Mzungu Town: A glimpse into the post-colonial recovery timeline

My friend grasps my arm as we cross the street. I’m st20160110_171843ill struggling to understand cars driving on the opposite lanes from what I’m used to. A man shouts, laughing as he calls out to her.

“Don’t touch Mzungu’s arm, the white will rub off on you!”

Mzungu means ‘white’. It’s a new name I was given in this country, one that marks me as rich, and possibly as proud. It has people surprised when I give up my seat to the elderly, and has them staring at me as I pass.

I’m not even white. Perhaps half of me is, but only one fourth of my bloodline is somewhat European. The other fourth is Iranian. The rest of me is Hispanic. But here, the contrast is striking. My name is Mzungu, and I have never been so famous.

When I step off the bus, the merchants murmur “Mzungu” between themselves. When I board a bus, a man looks through the window: “Marry me, Mzungu.” Children wave at me “Hello, Mzungu!”.  A man passes me on the street,  a tune playing on his phone. He presses it to my cheek. “Listen to this, Mzungu!”

Is this what people feel like, in other countries, when we stare at them for being different? I suppose one could easily twist these experiences into some sort of discourse on the supposed existence of ‘white oppression’. But that isn’t what this is. The context here is different than in North America or Europe. It is a framework built by hosts of the colonizers themselves, sometime in the past. The perception of wealth, even where it may not necessarily exist. Someone, at some point, has taught the masses that Mzungu means rich. That Mzungu means proud. That Mzungu is different.

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Why We Feel Threatened By Victims

Margaret Biser recently wrote an essay describing her experiences working as a tour guide for what used to be a plantation in the South of the United States and had had more than 100 slaves working in it. It’s a very interesting article, particularly because of the tone she employs when writing about people who are clearly racist—it’s not an aggressive tone, or even an angry one; it’s analytical, and almost pitying.

“Other guests seemed to have come around to slavery apologetics through a different route: They seemed find part of their identity in a sense of class victimhood, and they were unwilling to share the sympathy and attention of victimhood with black Americans… These guests felt that the deck had been stacked against them for generations, and their sense of ancestral victimhood was so personal that the suggestion that any group of people had it worse than their ancestors did was a threat to their sense of self.”

It’s a different perspective on racism, and one we often don’t talk about. As people who have been on the receiving end of culturally ingrained and institutionalized prejudice, it can often be difficult for us to see those who are invalidating our struggle as being anything more than cruel or ignorant, every time someone retorts that courts are biased against men in custody hearings, or uses #AllLivesMatter, or holds that immigrants are inherently more likely to be responsible for violent crime.

Indeed, when it comes to governments and bodies that should be responsible for the safety of humankind, regardless of race or gender or social status, their tendency to gloss over the needs of minorities—or majorities, as women are estimated to conform 51.9% of the world population, white people less than 5%, and 80% of humanity lives on less than $10 a day—this incoherence becomes harder to forgive. But disregarding the institutions that are based on the supremacy of one section of population at the expense of the rest, the tendency to pit negative experiences against those of others is probably one of the main proponents of dialogue that diminishes the very real sufferings a great part of the world is subject to.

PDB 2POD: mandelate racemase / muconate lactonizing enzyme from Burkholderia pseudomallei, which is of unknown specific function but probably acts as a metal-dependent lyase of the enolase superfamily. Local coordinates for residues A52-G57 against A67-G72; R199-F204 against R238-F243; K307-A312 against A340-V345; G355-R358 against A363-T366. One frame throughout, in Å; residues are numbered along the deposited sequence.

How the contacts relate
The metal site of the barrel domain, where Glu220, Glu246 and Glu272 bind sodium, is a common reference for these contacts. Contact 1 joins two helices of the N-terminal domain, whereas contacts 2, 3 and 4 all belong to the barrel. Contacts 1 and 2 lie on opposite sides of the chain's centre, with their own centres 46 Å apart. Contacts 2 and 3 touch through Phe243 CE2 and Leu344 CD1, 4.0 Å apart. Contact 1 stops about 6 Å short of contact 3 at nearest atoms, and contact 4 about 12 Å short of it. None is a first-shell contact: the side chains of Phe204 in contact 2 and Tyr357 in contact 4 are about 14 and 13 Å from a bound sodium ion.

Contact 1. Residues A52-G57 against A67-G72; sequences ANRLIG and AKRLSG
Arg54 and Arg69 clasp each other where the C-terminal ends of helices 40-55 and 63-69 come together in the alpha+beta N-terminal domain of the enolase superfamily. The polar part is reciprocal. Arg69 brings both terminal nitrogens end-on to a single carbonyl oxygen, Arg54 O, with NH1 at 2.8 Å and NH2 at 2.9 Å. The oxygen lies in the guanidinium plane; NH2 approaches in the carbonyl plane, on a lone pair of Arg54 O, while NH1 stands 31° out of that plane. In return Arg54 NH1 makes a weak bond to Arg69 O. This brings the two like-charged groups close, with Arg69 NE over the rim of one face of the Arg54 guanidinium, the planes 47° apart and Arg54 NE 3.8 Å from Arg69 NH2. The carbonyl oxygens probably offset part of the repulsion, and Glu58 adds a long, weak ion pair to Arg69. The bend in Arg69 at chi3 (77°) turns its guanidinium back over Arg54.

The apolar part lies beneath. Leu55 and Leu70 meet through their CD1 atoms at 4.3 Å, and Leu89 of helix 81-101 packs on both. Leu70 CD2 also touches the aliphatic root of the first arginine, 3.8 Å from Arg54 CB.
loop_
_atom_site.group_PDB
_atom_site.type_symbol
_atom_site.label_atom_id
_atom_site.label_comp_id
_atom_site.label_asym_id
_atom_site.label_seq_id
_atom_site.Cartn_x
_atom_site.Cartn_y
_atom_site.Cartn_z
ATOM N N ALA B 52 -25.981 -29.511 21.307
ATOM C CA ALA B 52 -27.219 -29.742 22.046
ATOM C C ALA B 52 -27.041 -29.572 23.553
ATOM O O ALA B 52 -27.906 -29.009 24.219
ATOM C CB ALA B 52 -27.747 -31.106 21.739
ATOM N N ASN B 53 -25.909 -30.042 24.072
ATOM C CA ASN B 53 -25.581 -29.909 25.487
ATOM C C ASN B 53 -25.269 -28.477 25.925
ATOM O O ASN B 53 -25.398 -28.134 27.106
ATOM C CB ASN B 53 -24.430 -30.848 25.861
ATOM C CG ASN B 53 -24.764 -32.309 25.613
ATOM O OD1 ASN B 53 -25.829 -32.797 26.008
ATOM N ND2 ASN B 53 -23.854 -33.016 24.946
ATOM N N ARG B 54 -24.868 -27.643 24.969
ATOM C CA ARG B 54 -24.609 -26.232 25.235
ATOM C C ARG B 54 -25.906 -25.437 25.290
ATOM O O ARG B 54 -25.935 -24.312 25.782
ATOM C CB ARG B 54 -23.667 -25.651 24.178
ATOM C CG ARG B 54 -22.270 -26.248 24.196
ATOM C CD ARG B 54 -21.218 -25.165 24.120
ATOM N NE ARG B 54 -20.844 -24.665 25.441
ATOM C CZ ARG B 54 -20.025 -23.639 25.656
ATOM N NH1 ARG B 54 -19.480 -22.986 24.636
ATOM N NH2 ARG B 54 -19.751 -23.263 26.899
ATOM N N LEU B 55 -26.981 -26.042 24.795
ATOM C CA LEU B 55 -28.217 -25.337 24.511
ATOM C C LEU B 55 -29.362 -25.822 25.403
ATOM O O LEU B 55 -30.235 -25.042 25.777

Because at the end of the day, it’s only a very small fraction of the world that is not a woman, has never had ancestors belonging to an oppressed race, and whose family has never struggled with poverty. Most of us will fall into at least one of the ‘suffering’ categories, and will have had experiences that acutely shaped and continue to shape our identities. We cannot discount how prejudice, so ingrained into our social structure and culture, has harmed us. And it is natural to be defensive of these experiences—especially when we feel that our pain has been overlooked.

The idea of the social ladder is still too prevalent in our collective minds, and we all like to imagine ourselves as being at the very bottom of the part that matters. Our sense of empathy and selflessness are not consistent with the ‘Ancestral Victimhood’ that has shaped our family history. The idea that there are people that are suffering as well, or even more than we are, seems to be a disservice to years of struggle—like an admission that our pain wasn’t valid.

Homelessness, then, goes ignored. The rape of women is viewed as a small statistic which is probably fed only by liars seeking attention or financial compensation. The wage gap is dismissed as false data. Movements to stop institutionalized racism, the rampant violence directed towards people of color, and the dehumanization of Muslims are interpreted as an attempt on the part of minorities to assert themselves above everyone else. Immigrants come to be seen as numbers instead of people. And empathy is pushed to a side, welcomed only for those who share the pain we ourselves have experienced.

We cannot be constantly aware of all the different brands of suffering that exist in the world. But there is a large gap placed between ‘us’ and ‘them’, a tendency to dehumanize those whose struggle we deem to have never shared. Unable to look past our own experiences and look into those of others, we shut our minds to open communication and dismiss reality as overreactions and victims as attention-seekers.